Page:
Before we start, we will change the background colour. The animation is quite bright, so the areas that are and are not masked will be shown much better by a black colour. So, at the bottom of the tool window, change the values for red, green and blue to 0, and click the 'Apply' buttom next to them. You will see that, in the main window, the area around the image will become black.

Navigate back to the first frame, select 'Foreground' with 'Screen mask' as display mode. Now move your mouse over the image, so that it looks like a cross. Hold down the mouse button, and move the mouse. You'll see that a rectangle is drawn over the area. Release the mouse. Now the program performs its great trick: it calculates the average colour within the rectangle! It makes an interval around this, en every pixel that has its colour within this interval will be included in the screen. Click the preview button to see what happens. It will probably look like this:

A large part of the screen is already recognised, but some of the pixels have colours whose values differ more than 15 from the average. The Tool Window is the place where we can fix this. Look at the value after Default interval. It is set to 15. This means that every value that's 15 less than lower than the average, and not more than 15 higher than the average, will be accepted. In this case, 15 is too low a value. Make it higher, and click the Preview button, until the image is all black. For me, a value of 38 was enough, but this may fluctuate, depending on the size of the rectangle you selected.
When it has all disappeared, we are going to make these changes permanent. But before we do so, we will indicate that our changes will be global. This is done by pressing, in the main window, the leftmost button in the "Editing Tools" section, the one with the white rectangle. After pressing it, it will change into a stack of white rectangles. The meaning of this is:
Local: changes apply to this frame only.
Global: changes apply to all frames.
Once it is set to global, you go back to the Tool Window and click the Apply button. Now the program starts to calculate for every frame what parts will be included in the screen, and what parts won't. You will know that it's done when the progress bar in the lower right has filled up.

After this, you should navigate through the frames to see what happened. To your disappointment you will notice that the result in most of the frames doesn't look good. Why is that? First of all, the frame you've just used to create your screen, comes from the back, and therefore towards the end the result will be better. Furthermore, lighting has changed during the shooting, and finally the webcam that was used delivers horrible quality. You will also notice that some parts of the horse have been screened, and show up black. This is no real problem, because the important parts of the screen are the edges, the rest can be refined by hand without much trouble.

Step 8. Adding to the screen

We will try to amend the aforementioned problems. Move to frame 13. This frame has shadow, as well as something of the general colour in the picture. Perform the following steps: Now we will concentrate on the more essential part of the screen: the shadow around the horse, and the edges where horse and knight meet the screen. Now it's time to look at the result. Select Result as display mode and navigate through the frames. Around the edges, things look ok now. We're ready for the last editing step.

Step 9. Manual screen creation

In this step we are going to do something about the parts of the horse that have disappeared, and we're going to erase the last few specks of screen that hang around here and there.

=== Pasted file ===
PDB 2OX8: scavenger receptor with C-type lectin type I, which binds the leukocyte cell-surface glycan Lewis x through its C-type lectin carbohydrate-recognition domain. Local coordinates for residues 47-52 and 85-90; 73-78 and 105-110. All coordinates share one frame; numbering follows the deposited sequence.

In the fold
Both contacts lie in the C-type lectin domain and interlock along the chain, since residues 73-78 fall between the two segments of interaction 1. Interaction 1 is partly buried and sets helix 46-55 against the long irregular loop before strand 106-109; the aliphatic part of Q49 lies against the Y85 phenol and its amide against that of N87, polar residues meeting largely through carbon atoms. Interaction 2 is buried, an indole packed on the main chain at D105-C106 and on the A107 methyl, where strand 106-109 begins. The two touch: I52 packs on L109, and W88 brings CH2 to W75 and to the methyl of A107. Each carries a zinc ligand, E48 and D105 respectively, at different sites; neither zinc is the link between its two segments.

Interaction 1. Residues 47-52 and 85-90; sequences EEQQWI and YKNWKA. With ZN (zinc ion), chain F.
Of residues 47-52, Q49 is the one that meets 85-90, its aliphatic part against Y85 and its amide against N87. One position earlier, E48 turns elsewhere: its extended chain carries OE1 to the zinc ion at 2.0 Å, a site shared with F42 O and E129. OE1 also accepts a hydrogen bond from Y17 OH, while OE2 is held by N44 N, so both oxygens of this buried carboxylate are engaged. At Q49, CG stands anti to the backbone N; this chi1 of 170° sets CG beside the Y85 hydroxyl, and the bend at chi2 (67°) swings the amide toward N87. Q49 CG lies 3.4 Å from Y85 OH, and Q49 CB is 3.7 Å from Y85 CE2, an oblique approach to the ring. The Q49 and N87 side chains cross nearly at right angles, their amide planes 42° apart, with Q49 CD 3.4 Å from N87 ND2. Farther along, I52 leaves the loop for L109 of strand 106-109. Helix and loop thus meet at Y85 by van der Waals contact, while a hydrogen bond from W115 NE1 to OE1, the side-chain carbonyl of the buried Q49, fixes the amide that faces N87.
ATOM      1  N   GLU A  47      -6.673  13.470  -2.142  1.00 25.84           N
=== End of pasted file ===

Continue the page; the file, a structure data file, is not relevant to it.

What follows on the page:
In the Editing tools section:


Change Pen Size to 15, select Erase screen in the drop-down menu, and select Screen Mask as display mode in the main window. Move the mouse over one of the black spots on the horse, and click the mouse. When you release the mouse button, you'll notice that a circle around your mouse has changed back from black to "horse". Repeat this a few times, until the entire horse is filled up again. You can hold down the mouse button and move over the horse. You will see a line of black dots appear behind your mouse, that will be replaced with the original horse colours when the mouse button is released. You don't have to aim very precisely, just make sure you don't move beyond the outlines of the horse.

When you are done, press the Apply button. Only then, the changes you made will be added to the real screen. If you make a mistake, pressing the Discard button will destroy your changes, and return to the last time you pressed an "Apply" button.
Repeat this process with every frame (note: by wisely choosing the screen colour you usually don't have to perform this step).

Now the specks. Select Draw Screen from the drop-down list in the Tool Window. Make sure you do it after you applied your last changes. Now draw circles over the specks in every frame, and you'll see them disappear as soon as you let go of the mouse. Proceed until you are done with every frame. After this, we're done.

You may have noticed that, if you move to another frame before pressing the Apply button, a dialog will pop up asking about whether or not to apply your changes. Pressing Yes will apply them, No will discard them and Cancel causes the frame not to be changed.

Step 10. Outputting the result.

Press the rightmost button from the Option Tools, showing a film strip. A window will pop up that's very similar to the window you saw when you started the program. Here you can change the options you selected when you started. WARNING: most changes in here will cause your screens to be recreated, i.e. you can start over again.. The only safe things to do are increasing the number of frames, and changing the filename for the output files. Right now, we're keeping the settings, but we'll press the downmost button, Produce Frames. NOTE: if this button is disabled the first time, close this window and reopen it.

On your harddisk you can now find a list of .jpg files that show the animation you just created. Well done, you're ready to start using Blue Screen Of Life! After checking if the files are there and look ok, press the cross in the upper right corner of the main window to exit the program. Press Ok, and it's done.

Good luck!

Comments, questions and additions to this tutorial can be e-mailed to the Author.

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Copyright 2002. You are free to further distribute this program, provided that you keep it complete, so with the documentation included, and unchanged. If you like it, please send the author an e-mail, so that he will have an indication of the number of users, and get the energy to continue, and improve his work.